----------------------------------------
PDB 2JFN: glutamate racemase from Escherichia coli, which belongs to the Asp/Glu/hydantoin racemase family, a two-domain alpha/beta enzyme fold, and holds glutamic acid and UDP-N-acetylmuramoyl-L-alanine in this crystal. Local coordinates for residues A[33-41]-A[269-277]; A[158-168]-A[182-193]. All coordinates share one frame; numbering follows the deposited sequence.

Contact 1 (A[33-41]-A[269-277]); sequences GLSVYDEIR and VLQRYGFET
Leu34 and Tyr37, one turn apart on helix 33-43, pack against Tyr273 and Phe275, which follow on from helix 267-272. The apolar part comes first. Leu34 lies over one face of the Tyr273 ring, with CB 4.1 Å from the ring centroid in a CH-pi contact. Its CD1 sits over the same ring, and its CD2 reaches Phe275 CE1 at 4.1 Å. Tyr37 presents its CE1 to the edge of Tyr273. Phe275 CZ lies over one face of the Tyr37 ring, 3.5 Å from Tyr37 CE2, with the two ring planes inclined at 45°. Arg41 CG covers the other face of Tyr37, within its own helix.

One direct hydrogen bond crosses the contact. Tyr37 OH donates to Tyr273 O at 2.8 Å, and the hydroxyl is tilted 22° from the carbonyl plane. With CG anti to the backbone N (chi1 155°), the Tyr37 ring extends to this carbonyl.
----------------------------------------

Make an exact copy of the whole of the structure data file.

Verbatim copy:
PDB 2JFN: glutamate racemase from Escherichia coli, which belongs to the Asp/Glu/hydantoin racemase family, a two-domain alpha/beta enzyme fold, and holds glutamic acid and UDP-N-acetylmuramoyl-L-alanine in this crystal. Local coordinates for residues A[33-41]-A[269-277]; A[158-168]-A[182-193]. All coordinates share one frame; numbering follows the deposited sequence.

Contact 1 (A[33-41]-A[269-277]); sequences GLSVYDEIR and VLQRYGFET
Leu34 and Tyr37, one turn apart on helix 33-43, pack against Tyr273 and Phe275, which follow on from helix 267-272. The apolar part comes first. Leu34 lies over one face of the Tyr273 ring, with CB 4.1 Å from the ring centroid in a CH-pi contact. Its CD1 sits over the same ring, and its CD2 reaches Phe275 CE1 at 4.1 Å. Tyr37 presents its CE1 to the edge of Tyr273. Phe275 CZ lies over one face of the Tyr37 ring, 3.5 Å from Tyr37 CE2, with the two ring planes inclined at 45°. Arg41 CG covers the other face of Tyr37, within its own helix.

One direct hydrogen bond crosses the contact. Tyr37 OH donates to Tyr273 O at 2.8 Å, and the hydroxyl is tilted 22° from the carbonyl plane. With CG anti to the backbone N (chi1 155°), the Tyr37 ring extends to this carbonyl.